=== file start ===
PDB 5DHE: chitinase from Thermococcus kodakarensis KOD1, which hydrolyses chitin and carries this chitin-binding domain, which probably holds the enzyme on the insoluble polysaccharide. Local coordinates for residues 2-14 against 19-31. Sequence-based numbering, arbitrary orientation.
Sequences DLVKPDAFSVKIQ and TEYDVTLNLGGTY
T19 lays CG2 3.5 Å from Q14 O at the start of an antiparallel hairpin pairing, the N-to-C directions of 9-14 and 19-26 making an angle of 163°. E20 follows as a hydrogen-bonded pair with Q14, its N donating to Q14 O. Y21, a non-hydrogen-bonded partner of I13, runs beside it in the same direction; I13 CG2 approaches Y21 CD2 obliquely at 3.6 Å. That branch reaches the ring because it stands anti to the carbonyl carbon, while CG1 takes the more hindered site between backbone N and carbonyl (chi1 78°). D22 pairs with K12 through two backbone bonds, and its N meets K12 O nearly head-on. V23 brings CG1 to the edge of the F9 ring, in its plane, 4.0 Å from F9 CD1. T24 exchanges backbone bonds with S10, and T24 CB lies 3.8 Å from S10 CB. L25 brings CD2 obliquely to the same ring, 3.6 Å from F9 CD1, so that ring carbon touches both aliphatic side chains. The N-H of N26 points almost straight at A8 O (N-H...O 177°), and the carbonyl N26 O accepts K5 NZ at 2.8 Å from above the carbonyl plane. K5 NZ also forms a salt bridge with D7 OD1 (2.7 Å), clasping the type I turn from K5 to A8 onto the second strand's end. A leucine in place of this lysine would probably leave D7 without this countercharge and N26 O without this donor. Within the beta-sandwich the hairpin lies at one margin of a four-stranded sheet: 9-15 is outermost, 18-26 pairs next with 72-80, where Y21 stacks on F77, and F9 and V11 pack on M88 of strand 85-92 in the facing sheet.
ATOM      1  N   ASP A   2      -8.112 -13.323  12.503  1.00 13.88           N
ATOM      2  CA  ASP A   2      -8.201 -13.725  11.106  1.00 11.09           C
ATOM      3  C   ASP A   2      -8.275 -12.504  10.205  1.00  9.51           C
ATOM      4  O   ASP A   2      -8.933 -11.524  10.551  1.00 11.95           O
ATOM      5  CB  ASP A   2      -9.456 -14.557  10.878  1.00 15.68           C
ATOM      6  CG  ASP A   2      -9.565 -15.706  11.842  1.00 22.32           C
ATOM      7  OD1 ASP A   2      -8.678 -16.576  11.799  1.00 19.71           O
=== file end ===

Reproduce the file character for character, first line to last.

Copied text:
PDB 5DHE: chitinase from Thermococcus kodakarensis KOD1, which hydrolyses chitin and carries this chitin-binding domain, which probably holds the enzyme on the insoluble polysaccharide. Local coordinates for residues 2-14 against 19-31. Sequence-based numbering, arbitrary orientation.
Sequences DLVKPDAFSVKIQ and TEYDVTLNLGGTY
T19 lays CG2 3.5 Å from Q14 O at the start of an antiparallel hairpin pairing, the N-to-C directions of 9-14 and 19-26 making an angle of 163°. E20 follows as a hydrogen-bonded pair with Q14, its N donating to Q14 O. Y21, a non-hydrogen-bonded partner of I13, runs beside it in the same direction; I13 CG2 approaches Y21 CD2 obliquely at 3.6 Å. That branch reaches the ring because it stands anti to the carbonyl carbon, while CG1 takes the more hindered site between backbone N and carbonyl (chi1 78°). D22 pairs with K12 through two backbone bonds, and its N meets K12 O nearly head-on. V23 brings CG1 to the edge of the F9 ring, in its plane, 4.0 Å from F9 CD1. T24 exchanges backbone bonds with S10, and T24 CB lies 3.8 Å from S10 CB. L25 brings CD2 obliquely to the same ring, 3.6 Å from F9 CD1, so that ring carbon touches both aliphatic side chains. The N-H of N26 points almost straight at A8 O (N-H...O 177°), and the carbonyl N26 O accepts K5 NZ at 2.8 Å from above the carbonyl plane. K5 NZ also forms a salt bridge with D7 OD1 (2.7 Å), clasping the type I turn from K5 to A8 onto the second strand's end. A leucine in place of this lysine would probably leave D7 without this countercharge and N26 O without this donor. Within the beta-sandwich the hairpin lies at one margin of a four-stranded sheet: 9-15 is outermost, 18-26 pairs next with 72-80, where Y21 stacks on F77, and F9 and V11 pack on M88 of strand 85-92 in the facing sheet.
ATOM      1  N   ASP A   2      -8.112 -13.323  12.503  1.00 13.88           N
ATOM      2  CA  ASP A   2      -8.201 -13.725  11.106  1.00 11.09           C
ATOM      3  C   ASP A   2      -8.275 -12.504  10.205  1.00  9.51           C
ATOM      4  O   ASP A   2      -8.933 -11.524  10.551  1.00 11.95           O
ATOM      5  CB  ASP A   2      -9.456 -14.557  10.878  1.00 15.68           C
ATOM      6  CG  ASP A   2      -9.565 -15.706  11.842  1.00 22.32           C
ATOM      7  OD1 ASP A   2      -8.678 -16.576  11.799  1.00 19.71           O